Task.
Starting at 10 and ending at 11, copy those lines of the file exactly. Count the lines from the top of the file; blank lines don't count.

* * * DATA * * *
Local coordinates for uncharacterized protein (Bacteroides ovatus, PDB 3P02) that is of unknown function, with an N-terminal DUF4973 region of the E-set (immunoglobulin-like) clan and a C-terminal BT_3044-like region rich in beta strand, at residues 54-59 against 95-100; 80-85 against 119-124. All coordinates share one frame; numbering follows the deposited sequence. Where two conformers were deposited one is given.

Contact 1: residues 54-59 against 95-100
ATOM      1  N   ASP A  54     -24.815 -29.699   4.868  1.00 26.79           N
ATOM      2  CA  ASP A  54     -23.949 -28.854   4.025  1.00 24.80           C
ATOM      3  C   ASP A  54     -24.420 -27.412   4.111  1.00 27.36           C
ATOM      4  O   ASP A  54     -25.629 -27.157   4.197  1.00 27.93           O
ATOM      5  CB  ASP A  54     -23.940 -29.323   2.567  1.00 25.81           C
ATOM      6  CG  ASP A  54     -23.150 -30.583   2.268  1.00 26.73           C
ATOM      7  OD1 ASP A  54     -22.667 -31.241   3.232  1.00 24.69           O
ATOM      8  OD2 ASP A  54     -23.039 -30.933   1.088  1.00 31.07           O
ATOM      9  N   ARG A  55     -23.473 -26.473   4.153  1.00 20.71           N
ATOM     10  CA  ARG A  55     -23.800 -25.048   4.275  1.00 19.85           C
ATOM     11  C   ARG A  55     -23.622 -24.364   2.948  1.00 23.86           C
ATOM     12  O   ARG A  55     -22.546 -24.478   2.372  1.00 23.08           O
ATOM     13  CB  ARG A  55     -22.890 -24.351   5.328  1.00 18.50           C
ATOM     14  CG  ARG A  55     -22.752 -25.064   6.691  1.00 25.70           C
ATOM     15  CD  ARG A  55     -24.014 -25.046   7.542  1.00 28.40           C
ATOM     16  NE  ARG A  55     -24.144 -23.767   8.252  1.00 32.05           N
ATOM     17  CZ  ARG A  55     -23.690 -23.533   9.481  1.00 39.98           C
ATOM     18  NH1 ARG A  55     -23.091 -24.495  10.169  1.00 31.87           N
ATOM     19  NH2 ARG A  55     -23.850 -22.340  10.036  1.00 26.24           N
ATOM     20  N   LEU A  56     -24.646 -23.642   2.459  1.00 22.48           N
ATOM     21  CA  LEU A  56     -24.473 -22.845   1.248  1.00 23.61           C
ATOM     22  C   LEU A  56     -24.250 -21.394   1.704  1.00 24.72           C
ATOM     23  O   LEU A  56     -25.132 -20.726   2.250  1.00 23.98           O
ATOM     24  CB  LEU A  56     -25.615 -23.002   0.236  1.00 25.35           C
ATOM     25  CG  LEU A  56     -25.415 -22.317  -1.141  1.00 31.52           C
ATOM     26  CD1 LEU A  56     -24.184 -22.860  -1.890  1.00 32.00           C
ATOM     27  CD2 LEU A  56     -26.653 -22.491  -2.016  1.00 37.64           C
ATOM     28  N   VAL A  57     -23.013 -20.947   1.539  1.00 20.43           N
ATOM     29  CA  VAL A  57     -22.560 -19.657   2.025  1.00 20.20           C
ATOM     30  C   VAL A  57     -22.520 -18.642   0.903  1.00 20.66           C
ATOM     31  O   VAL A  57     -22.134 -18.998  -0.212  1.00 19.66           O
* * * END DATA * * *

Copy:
ATOM      8  OD2 ASP A  54     -23.039 -30.933   1.088  1.00 31.07           O
ATOM      9  N   ARG A  55     -23.473 -26.473   4.153  1.00 20.71           N